By Patrick D. Joyce, Jeryl L. Olson, and Craig B. Simonsen

Blog - Fracking WaterSeyfarth Synopsis: With significant objection from Industry, EPA has issued its Final Report on whether hydraulic fracturing activities can impact drinking water resources under certain circumstances.

The U.S. Environmental Protection Agency published its controversial final report on “Hydraulic Fracturing for

By James L. Curtis, Patrick D. Joyce, and Craig B. Simonsen

Warehouseman after accident at heightSeyfarth Synopsis: Despite Congressional direction to the contrary, OSHA just adopted a significant 500+ page final rule on industry, and only provided employers sixty days to comply!

Despite a Congressional “request” that agencies not move forward on new regulations during the

By Patrick D. Joyce and Craig B. Simonsen

Blog - Fracking WaterThe U.S. Environmental Protection Agency released a draft assessment study last week showing that hydraulic fracturing (“fracking”) activities in the U.S. may have potential impacts on the water lifecycle, affecting drinking water resources. 80 Fed. Reg. 32111 (June 5, 2015).

The report, Assessment of the Potential Impacts

By Patrick D. Joyce

This week Earthjustice, the Sierra Club, the Natural Resources Defense Council and 61 others filed a petition with the U.S. Environmental Protection Agency urging the Agency to list oil and gas wells using hydraulic fracturing (fracking) near urban areas as “area sources” under the Clean Air Act.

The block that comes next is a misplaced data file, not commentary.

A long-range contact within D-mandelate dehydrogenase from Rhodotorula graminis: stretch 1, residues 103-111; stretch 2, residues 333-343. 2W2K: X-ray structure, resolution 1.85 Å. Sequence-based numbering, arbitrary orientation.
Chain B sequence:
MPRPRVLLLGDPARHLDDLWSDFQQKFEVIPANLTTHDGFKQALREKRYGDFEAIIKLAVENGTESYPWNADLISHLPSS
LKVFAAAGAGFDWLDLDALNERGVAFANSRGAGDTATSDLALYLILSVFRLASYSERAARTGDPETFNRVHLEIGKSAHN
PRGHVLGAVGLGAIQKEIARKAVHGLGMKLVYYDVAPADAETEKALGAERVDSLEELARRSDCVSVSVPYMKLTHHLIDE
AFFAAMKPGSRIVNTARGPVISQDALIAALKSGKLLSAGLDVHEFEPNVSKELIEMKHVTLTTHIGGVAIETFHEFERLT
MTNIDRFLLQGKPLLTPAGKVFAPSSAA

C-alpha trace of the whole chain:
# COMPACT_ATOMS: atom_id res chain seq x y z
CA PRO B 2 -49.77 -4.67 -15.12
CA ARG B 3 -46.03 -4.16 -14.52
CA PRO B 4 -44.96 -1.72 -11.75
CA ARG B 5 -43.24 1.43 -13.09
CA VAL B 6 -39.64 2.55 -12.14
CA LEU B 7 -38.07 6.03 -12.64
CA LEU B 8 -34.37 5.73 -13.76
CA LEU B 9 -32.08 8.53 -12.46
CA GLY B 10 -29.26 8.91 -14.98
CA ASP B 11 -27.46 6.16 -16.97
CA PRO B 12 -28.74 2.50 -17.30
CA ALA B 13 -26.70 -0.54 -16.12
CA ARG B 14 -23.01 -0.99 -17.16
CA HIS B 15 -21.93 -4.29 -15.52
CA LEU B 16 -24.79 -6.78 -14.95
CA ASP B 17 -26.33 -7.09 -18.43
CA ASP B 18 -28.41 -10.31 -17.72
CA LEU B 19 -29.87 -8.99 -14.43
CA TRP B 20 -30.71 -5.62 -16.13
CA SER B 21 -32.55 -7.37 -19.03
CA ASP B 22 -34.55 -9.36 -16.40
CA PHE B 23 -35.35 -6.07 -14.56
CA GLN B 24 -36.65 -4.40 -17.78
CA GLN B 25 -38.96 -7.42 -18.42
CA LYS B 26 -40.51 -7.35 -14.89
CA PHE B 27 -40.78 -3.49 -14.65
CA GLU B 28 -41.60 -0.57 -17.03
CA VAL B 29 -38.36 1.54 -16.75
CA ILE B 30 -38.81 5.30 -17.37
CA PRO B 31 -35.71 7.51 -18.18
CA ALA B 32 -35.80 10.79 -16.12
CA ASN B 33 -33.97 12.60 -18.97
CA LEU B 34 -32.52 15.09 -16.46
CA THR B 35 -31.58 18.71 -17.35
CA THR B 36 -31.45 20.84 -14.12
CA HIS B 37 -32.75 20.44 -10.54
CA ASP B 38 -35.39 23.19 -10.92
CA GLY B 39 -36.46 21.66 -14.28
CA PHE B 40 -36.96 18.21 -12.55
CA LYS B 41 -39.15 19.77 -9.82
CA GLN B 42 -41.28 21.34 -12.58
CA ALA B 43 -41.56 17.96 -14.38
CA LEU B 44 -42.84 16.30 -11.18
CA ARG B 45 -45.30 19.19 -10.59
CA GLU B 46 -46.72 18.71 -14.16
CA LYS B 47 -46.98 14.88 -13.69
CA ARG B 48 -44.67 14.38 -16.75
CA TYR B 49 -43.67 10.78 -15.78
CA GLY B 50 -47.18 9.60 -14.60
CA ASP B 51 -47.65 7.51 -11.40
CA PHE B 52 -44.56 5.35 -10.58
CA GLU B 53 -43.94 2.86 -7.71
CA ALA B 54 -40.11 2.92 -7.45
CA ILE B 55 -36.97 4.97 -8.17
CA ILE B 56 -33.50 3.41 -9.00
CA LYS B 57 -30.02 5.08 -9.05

The petition comes days

By Kevin A. Fritz, Philip L. Comella, and Craig B. Simonsen

EPA Administrator Gina McCarthy just signed an Advanced Notice of Proposed Rulemaking (ANPR) seeking public comment to ensure that reported information about fracking chemicals and mixtures are presented to the public in a transparent fashion.

The EPA, generally, does acknowledge that fracking plays

By Andrew H. Perellis, Jeryl L. Olson, and Craig B. Simonsen

EPA Administrator, Gina McCarthy, and the Assistant Secretary of the Army (Civil Works), Jo Ellen Darcy, just signed a proposed rule to “clarify” protections under the Clean Water Act for “streams and wetlands that form the foundation of the nation’s

By Jeryl L. Olson and Craig B. Simonsen

The Illinois Pollution Control Board just rejected Illinois Environmental Protection Agency’s (IEPA) proposed “emergency” rules that would have imposed additional Statewide requirements on the handling of coke and coal, including petroleum coke or “petcoke,” at bulk terminals and other specified facilities. Opinion and Order, January 23,